High-tech, High-Touch Customer Service

Most customer service books focus on either online or offline experiences. Finally there is a book that is relevant to both. I have read hundreds of customer experience books and Micah Solomon’s first book, Exceptional Service, Exceptional Profit, is by far the best. We bought over 200 copies to send to our clients and prospects and it is required reading at Prime Performance. High-tech, high-touch customer service builds on the fundamentals from his first book and shows how the use of the right technology, people and company culture create long-term customer loyalty.


Lessons from high-tech, high-touch customer service:

  • Perfection is rarely enough. The softer science – care and comfort – is what lets you reach and retain a customer.
  • “Today, what’s been experienced once is now expected.” Customer expectations increase once they see something is possible, especially when it comes to technology. An email confirmation has become so standard that if you don’t get one, you think something is wrong. Companies need to keep up with these increasing expectations.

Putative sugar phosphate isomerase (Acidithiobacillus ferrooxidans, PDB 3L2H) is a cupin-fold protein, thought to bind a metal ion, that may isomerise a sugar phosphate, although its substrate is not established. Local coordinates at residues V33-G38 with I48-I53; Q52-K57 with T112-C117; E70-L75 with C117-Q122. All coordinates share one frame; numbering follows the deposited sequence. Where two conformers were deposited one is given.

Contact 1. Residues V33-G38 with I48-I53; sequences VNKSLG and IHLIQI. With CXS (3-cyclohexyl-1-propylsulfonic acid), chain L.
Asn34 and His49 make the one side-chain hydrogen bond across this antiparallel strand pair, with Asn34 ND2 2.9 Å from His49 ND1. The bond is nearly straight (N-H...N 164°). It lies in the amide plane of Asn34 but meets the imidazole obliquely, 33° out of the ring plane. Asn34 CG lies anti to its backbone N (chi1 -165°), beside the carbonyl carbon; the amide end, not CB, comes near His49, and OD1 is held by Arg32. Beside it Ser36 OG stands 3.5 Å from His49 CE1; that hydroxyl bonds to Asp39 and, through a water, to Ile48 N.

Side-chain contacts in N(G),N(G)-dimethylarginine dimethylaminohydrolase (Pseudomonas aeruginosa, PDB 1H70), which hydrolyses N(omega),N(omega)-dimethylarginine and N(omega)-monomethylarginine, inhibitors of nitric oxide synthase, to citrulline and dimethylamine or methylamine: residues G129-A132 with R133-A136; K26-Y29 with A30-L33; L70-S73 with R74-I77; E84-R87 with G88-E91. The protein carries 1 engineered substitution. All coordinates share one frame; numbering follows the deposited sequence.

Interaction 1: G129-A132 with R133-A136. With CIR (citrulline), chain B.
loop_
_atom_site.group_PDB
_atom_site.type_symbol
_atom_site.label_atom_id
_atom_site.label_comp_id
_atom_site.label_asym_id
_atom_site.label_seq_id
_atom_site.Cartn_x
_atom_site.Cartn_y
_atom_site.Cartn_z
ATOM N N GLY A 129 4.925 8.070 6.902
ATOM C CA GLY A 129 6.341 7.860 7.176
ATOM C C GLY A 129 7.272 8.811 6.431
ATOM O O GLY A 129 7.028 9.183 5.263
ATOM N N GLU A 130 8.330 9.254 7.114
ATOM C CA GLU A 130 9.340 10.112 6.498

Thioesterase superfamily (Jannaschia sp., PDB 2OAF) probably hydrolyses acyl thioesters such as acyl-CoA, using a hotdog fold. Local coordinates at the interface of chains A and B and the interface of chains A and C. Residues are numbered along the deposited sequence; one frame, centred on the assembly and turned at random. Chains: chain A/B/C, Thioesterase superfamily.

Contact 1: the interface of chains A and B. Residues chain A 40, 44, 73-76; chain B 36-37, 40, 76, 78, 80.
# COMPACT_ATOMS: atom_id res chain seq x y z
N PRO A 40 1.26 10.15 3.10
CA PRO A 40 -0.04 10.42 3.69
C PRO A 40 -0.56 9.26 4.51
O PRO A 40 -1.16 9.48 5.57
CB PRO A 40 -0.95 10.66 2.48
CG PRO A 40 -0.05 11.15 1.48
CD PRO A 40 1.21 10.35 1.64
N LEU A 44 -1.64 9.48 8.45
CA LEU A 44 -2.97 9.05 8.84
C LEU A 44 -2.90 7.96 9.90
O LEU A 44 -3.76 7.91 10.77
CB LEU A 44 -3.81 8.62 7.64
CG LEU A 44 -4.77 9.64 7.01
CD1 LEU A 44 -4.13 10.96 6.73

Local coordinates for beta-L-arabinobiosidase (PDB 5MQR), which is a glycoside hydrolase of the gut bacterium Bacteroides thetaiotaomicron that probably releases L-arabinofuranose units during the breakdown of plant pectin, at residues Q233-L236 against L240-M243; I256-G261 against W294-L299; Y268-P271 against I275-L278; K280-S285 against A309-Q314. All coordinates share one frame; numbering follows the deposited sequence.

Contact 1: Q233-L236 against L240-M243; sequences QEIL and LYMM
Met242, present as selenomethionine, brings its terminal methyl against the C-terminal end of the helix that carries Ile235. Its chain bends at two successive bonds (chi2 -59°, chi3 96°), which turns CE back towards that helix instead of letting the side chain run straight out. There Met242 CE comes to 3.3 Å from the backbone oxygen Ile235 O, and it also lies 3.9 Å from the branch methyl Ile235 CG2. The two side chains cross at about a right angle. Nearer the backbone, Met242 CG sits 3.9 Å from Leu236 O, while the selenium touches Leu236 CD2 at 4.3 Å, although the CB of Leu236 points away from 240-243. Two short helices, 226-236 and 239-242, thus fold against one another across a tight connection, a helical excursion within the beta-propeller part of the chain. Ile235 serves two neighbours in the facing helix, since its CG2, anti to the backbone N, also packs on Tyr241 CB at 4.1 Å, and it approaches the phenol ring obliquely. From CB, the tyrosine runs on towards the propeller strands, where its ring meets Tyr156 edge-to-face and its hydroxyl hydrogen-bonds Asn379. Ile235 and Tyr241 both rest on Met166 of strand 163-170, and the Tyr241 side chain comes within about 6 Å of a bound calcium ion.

• Technology is not a substitute for a customer focused culture. The ongoing technological revolution amplifies the problems of not having a strong culture. The wrong tweet from an employee not steeped in the company culture can spread like wildfire. A poor customer experience with a single employee or online can be all over the internet in minutes. It takes years to build a solid reputation, but it can quickly be tarnished without a strong customer service culture. Solomon talks about the fiasco formula: Small Error + Slow Response Time = Colossal PR Disaster
  • Principles of successful service. The book outlines simple rules for customer service which every company should adopt.
  1. Customers need a choice of channels.
  2. Self-service needs to have escape hatches.
  3. Don’t make your customers think about your organizational chart.
  4. Usability is a science that needs to be respected.
  5. Customers need to be able to shift lanes.
  6. Self-service can’t be set and then forgotten. It’s an endless work in progress.
  7. Your staff needs to have used – recently – your self-service channels.
  8. Ugly upsells through self-service are a brand killer.


High-tech, high-touch customer service is a must read for any company trying to create the right mix of people, culture and technology to drive customer satisfaction and loyalty.